The last big feature for UCLEAR is DynaMesh, a pairing system that supports an unlimited number of riders with Motion Infinity units. That’s right: unlimited riders. If you’re new to mesh connectivity, it’s the new gold standard in Bluetooth communications. It allows riders to organically join a group, drop out, and rejoin when they’re back in range without hitting a button. There’s no substitute for a mesh network on a large group ride, and with the Motion Infinity, that group can be as big as you want. That’s a ton of functionality for a $275 unit.
Nitpicks: Uclear’s gesture tech is very cool. It’s also very sensitive. This is the first iteration of the feature, so we’re not expecting them to get it perfect. Just keep in mind that you’ll have to get used to the sensor’s limits.
Whether you opt for the Cardo PackTalk BOLD or the PackTalk Slim, these units are now the RevZilla choice for best overall Bluetooth communicators. That’s due to Cardo’s audio quality, mesh technology, and ease of use. These units are functionally the exact same. The Bold is one complete unit, whereas the Slim relocates the battery to the back of the helmet for less wind drag. Take your pick, because both options are equally brilliant.
Cardo’s excellent mesh tech can connect a rider to a group of up to 15 riders. Even better, you’ll be able to talk to any PackTalk-equipped rider you can see up to one mile away, with a total group span of up to five miles. How’s that possible? Imagine three riders spread out over a distance: Harley, David, and Sonny. Cardo’s mesh technology can join lead rider Harley to Sonny in the back via David’s communicator in the middle, pushing the group’s range far beyond a single communicator’s abilities. That’s great, but what about pairing with a different brand of communicator that doesn’t support mesh connections? The PackTalk units can connect with them, too, over plain old Bluetooth.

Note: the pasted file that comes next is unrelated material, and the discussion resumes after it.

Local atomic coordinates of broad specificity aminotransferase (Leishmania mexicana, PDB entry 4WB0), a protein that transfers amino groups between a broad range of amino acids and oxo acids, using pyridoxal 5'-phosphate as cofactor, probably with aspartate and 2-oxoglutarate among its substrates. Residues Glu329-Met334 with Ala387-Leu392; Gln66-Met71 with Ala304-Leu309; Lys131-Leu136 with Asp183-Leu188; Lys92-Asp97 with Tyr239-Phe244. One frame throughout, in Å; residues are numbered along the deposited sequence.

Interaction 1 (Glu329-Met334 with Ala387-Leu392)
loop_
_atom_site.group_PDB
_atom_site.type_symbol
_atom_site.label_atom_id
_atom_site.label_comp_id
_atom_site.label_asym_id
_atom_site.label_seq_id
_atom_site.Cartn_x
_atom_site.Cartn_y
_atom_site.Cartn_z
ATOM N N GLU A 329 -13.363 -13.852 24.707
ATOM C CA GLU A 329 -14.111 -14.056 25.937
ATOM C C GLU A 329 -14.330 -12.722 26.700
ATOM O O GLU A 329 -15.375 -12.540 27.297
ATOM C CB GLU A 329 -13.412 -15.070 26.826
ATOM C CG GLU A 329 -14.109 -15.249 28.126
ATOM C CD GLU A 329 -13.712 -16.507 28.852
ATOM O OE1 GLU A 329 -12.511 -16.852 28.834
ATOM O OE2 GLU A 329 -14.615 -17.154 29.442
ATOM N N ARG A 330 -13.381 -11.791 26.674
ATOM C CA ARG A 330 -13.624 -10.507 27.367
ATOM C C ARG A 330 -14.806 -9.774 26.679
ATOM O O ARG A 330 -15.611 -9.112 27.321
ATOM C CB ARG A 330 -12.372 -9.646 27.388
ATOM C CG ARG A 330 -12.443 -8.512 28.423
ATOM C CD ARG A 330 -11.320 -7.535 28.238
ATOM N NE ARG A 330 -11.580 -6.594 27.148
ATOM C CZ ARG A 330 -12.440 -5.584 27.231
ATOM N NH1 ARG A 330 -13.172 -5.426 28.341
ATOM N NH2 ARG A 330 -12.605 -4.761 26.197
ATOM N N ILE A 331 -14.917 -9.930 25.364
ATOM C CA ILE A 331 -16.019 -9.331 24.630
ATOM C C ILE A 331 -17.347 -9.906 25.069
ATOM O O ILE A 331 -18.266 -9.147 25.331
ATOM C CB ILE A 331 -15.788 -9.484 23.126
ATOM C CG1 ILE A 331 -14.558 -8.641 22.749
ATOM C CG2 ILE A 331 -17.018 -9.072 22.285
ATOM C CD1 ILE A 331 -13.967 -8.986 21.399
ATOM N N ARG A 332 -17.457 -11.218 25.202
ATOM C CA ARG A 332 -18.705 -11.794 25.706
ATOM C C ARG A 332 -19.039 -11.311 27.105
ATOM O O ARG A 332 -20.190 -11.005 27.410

The true beauty of the mesh system is in real-world riding, where a group might spread out, then join up again. Cardo’s mesh network automagically reconnects as riders drop back into range. No more stopping to mash buttons in an attempt to link back up. Add best-in-class noise cancellation, upgraded JBL speakers, voice command technology with multilingual options, and up to 13 hours of talk time, and Cardo’s PackTalk Slim/PackTalk BOLD units easily take the top honors for best communicator of 2020.
Nitpicks: We couldn’t find much to criticize on the PackTalk BOLD and Slim communicators. If anything, the BOLD’s flip-up antenna could be a break point when deployed. The communicator still works with the antenna stowed, so this is not much of an issue. Just remember to tuck it in while not riding. The Slim version doesn’t even have an antenna to deploy, so if that’s something that worries you, just get the Slim.
Buying the best Bluetooth communicator… for you!
From the lone rider to the tech lover to the social butterfly, there’s a communicator to do whatever you need, and we cover all the intricacies in our Choosing a Bluetooth Communicator 101 article on Common Tread. Don’t forget that most Bluetooth communicators can be purchased in dual packs for a per-unit discount. Be sure to check out our other Gear Guides for all the best in moto gear for 2020.